So, we have a housing market that will be propped up two-fold — through homeowner loss aversion in reducing the number of transactions and through political interference to prevent losses to the political constituency.

What loss aversion means to the financial system
This same aversion to loss will ultimately undermine the strength of the banking system. When Merill Lynch sold $30 billion of distressed mortgage-related paper in a vendor-financed sale for 22 cents on the dollar, it was acknowledging the same loss aversion has been keeping financial institutions from writing down more debt.

Commentators who ask why financial institutions keep writing down more and more credit don’t understand the psychology of loss aversion. Clearly, those who run banks and hold these mortgage-related securities are people too — with the same emotions as everybody else. They have been waiting for the crisis to blow over so that they won’t have to book a loss.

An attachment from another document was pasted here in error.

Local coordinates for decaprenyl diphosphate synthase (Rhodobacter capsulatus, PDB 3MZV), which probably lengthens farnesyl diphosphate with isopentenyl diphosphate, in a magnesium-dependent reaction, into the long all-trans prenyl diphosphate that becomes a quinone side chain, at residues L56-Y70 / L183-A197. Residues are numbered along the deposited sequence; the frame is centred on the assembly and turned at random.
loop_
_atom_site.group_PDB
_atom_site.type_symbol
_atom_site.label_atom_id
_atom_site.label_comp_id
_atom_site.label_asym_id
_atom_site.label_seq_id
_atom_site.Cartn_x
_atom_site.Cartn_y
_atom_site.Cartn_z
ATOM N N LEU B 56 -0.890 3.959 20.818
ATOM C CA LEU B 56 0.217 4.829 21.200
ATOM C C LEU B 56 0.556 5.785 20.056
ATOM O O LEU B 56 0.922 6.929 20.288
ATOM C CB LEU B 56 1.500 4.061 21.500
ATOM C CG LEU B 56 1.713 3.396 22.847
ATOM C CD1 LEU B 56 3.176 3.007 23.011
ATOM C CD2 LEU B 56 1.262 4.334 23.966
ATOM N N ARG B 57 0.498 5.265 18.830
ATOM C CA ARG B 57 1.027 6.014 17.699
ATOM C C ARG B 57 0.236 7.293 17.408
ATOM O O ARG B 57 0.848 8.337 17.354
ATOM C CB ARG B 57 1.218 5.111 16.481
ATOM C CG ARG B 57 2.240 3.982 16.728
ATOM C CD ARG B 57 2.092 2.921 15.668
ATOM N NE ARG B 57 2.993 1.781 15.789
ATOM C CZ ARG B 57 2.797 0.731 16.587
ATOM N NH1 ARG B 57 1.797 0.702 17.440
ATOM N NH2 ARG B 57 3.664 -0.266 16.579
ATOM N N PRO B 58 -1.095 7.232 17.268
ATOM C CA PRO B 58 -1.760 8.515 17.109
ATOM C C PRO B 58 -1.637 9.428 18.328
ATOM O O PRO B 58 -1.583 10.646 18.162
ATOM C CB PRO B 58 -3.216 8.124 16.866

In the meantime, everyone else eyes these institutions with suspicion, knowing they have hundreds of billions of dollars in toxic securities left to unload. This leaves the credit markets damaged and creates systemic financial risk.

We won’t find a bottom until distressed homeowners and investors alike are forced to sell assets into the market at market clearing prices. And those prices are perhaps some 20-30% below where we are today in terms of home values and related financial assets. Ultimately, this means that we will need to see much more distress both in terms of the macro economy and the financial system before markets will clear.

I anticipate that we will coast along, avoiding the pain until the collapse of a major financial market player and true economic recession which herald market clearing prices in housing and financial assets. Until then, loss aversion will be the driving emotion for homeowners, politicians and financial institutions alike.

Expect a long, drawn out conclusion to this crisis that is now almost one year old. The same dynamic that prevented Japan from biting the bullet in the 1990s is alive and well in this global housing bust.